Christmas Press have just put up a great little trailer for Four Up In Lights, my chapterbook with Cheryl Orsini, which comes out in September. Have a look!
I’m delighted to reveal the gorgeous cover of Four Up In Lights, the third and final in the fun little chapter-book series I’ve created with the wonderful illustrator Cheryl Orsini. The series, which has been very popular with young readers, is about the funny, fast-paced adventures of four friends who just happen to be vintage vehicles–two cars, a motorbike and a tractor–and I’ve really loved writing it, and loved, too, collaborating with Cheryl, who has made our four friends come to such lively, characterful and endearing life! Four Up In Lights will be released in September by Christmas Press, and is a sequel to Four On The Run(2020) and Four All At Sea (2021).
Isn’t the cover just beautiful! And below the cover you can also see the books as a set–they look pretty good together, don’t they!
I’m very pleased to announce that Cold Iron, The Green Prince and The Firebird, my three YA fantasy novels that were originally selected for the fabulous Untapped project and republished as ebooks available to buy and borrow, will now also be republished in print, by Brio Books/Booktopia. The books were originally published in the late 90’s and early 2000’s, and were popular with readers, so it’s wonderful to see them acquire a new lease of life in both print and e-editions. And just look at their striking new print covers, below! (You can also see a link to the page for each book, under its cover.) The novels are being published over July, August and September this year within the Untapped series, which includes lots of other wonderful, previously out of print books by a large range of fantastic Australian authors, both for adults and young adults. You can check out the whole series here. All books are available to be pre-ordered now.
Last night was the opening of my Angel Time exhibition with the wonderful painter Angus Nivison, at the New England Regional Art Museum in Armidale. It was so exciting to see it up: it looks absolutely wonderful, so gorgeously and imaginatively displayed, immersive and extraordinary, my words and Angus’ striking, haunting artworks flowing in and out of each other beautifully. As well as my poems, song lyrics and prose fragment displayed on the walls next to the paintings they are inspired by, there are several audio readings, accessible via QR codes, of extracts from my novel The Ghost Squad which directly inspired others of Angus’ paintings, and also a ‘word cloud’ which is projected onto translucent hangings: looks so spookily effective! There was a big, interested crowd present and lots of great comments–people were really intrigued by it. The exhibition is on till August 28, so lots of opportunities for people to see it! Below are some pics from the exhibition.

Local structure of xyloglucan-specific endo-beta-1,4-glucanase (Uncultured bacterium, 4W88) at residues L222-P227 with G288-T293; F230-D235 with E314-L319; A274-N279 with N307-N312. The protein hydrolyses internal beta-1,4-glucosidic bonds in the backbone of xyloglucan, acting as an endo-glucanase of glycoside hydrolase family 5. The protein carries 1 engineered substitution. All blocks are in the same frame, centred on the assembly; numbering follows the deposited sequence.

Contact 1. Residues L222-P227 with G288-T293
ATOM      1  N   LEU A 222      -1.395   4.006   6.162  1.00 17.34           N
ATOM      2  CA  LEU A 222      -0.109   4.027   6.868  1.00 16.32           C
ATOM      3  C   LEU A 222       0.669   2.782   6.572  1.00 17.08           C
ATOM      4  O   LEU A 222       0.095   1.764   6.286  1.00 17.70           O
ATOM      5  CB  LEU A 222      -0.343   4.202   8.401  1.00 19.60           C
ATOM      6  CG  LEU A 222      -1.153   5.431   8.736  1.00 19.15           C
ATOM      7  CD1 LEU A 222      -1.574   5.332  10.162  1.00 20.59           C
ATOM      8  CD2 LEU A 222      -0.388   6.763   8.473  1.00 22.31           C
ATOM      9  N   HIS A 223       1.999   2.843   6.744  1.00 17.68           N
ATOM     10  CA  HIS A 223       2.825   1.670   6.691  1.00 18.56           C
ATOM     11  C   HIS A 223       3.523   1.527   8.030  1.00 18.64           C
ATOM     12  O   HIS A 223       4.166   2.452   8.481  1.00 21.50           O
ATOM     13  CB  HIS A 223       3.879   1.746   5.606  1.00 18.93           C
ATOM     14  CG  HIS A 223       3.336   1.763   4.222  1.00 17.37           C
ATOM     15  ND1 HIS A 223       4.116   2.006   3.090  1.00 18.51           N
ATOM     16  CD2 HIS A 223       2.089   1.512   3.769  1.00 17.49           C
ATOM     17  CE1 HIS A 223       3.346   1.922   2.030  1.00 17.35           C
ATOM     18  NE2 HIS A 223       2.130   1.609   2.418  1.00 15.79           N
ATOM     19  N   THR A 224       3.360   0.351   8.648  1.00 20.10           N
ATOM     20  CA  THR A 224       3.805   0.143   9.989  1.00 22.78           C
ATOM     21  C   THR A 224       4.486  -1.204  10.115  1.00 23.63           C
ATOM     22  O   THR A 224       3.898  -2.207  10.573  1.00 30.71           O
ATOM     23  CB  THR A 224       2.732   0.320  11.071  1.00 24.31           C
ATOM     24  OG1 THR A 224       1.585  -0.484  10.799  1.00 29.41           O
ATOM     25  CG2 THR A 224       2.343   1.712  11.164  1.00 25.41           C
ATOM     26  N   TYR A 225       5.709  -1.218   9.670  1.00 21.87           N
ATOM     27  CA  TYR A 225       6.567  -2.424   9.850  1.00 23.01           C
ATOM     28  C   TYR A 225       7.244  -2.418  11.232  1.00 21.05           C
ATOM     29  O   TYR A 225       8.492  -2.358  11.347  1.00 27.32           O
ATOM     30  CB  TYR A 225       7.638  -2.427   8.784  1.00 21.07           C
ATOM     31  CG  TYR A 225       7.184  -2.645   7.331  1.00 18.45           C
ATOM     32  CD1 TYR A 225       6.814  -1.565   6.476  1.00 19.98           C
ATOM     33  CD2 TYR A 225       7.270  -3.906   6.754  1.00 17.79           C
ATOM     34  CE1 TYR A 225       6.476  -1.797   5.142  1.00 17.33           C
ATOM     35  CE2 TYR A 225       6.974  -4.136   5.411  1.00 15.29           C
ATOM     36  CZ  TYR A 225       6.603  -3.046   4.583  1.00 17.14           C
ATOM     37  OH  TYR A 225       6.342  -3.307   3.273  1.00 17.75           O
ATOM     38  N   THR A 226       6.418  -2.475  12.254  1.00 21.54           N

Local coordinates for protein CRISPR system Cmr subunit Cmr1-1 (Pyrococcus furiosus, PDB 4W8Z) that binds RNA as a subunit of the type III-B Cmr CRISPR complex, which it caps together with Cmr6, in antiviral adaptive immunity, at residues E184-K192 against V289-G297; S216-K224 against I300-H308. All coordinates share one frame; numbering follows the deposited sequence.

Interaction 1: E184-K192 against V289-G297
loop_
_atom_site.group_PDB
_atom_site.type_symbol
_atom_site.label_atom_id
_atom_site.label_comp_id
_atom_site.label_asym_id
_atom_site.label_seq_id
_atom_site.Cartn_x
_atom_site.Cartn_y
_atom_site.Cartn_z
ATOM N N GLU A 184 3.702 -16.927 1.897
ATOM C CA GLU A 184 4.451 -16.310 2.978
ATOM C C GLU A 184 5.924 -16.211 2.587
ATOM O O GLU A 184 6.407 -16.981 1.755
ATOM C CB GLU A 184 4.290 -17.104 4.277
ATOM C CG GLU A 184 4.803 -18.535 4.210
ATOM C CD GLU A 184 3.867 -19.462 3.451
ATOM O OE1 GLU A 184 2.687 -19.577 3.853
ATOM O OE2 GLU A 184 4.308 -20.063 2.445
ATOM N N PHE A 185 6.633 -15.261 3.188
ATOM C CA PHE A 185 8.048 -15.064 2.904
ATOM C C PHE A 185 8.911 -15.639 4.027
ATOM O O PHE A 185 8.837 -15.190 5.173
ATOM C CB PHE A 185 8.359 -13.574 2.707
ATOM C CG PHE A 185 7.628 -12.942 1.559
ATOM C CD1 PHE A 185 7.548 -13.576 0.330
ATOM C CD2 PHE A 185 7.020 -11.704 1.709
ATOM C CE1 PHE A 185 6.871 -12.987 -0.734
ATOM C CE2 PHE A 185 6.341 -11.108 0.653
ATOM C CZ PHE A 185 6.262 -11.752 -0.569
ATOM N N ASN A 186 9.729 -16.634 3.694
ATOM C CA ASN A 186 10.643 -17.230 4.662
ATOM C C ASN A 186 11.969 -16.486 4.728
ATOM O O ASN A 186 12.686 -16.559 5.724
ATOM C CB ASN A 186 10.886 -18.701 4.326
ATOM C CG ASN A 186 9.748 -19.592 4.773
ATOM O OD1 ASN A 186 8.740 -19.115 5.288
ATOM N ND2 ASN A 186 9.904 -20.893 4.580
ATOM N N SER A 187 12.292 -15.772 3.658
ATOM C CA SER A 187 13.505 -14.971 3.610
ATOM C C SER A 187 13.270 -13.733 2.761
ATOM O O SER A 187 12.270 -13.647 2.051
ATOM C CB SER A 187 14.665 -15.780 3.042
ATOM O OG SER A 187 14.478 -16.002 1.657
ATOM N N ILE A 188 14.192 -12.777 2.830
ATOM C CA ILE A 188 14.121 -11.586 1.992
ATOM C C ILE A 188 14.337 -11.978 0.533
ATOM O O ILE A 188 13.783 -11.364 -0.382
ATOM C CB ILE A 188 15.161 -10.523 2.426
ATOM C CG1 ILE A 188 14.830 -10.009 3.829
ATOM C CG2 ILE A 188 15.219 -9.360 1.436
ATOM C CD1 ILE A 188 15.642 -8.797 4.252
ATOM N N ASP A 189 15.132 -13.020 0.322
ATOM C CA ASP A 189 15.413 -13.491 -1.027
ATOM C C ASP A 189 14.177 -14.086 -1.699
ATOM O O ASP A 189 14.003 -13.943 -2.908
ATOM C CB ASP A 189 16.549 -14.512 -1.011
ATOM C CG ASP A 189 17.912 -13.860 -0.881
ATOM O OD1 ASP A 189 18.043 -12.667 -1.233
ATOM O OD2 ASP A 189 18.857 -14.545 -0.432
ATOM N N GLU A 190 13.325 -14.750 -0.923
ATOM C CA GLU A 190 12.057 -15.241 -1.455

This was an absolutely fantastic creative collaboration, the whole way through, and I am so grateful to Caroline Downer and Arts North West for initiating it, and to Rachael Parsons, Belinda Hungerford and the whole NERAM team for showcasing it so magnificently. And of course, the very warmest of thanks to my co-creator, Angus Nivison, who’s not only a most extraordinary artist, but also a lovely, generous human being and a real pleasure to work with!
Today I met with the wonderful locally-based painter Angus Nivison, as well as Arts North West director Caroline Downer, New England Regional Art Museum Director Rachael Parsons and NERAM exhibition director Belinda Hungerford, to plan the final stages for a wonderful collaborative exhibition that Angus and I are creating. Called Angel Time, it will open on July 1 at NERAM and will go till August 28. It is something that grew out of an Arts North West workshop last year called Looking Both Ways, where artists and writers were paired together to create joint works. Angus and I led that workshop and part of it was that he and I would then create works for an exhibition this year. Angus had recently read my book The Ghost Squad and to my delight he loved it so much that he decided to use it as the basis for a series of paintings, based on certain elements of the book and its themes and allusions. Then, based on my seeing these paintings, in my turn I created some new pieces for several of his artworks: poems, prose, song lyrics and more…As well, for several of the paintings directly inspired by incidents or moments in the book, I’ve recorded short readings from The Ghost Squad.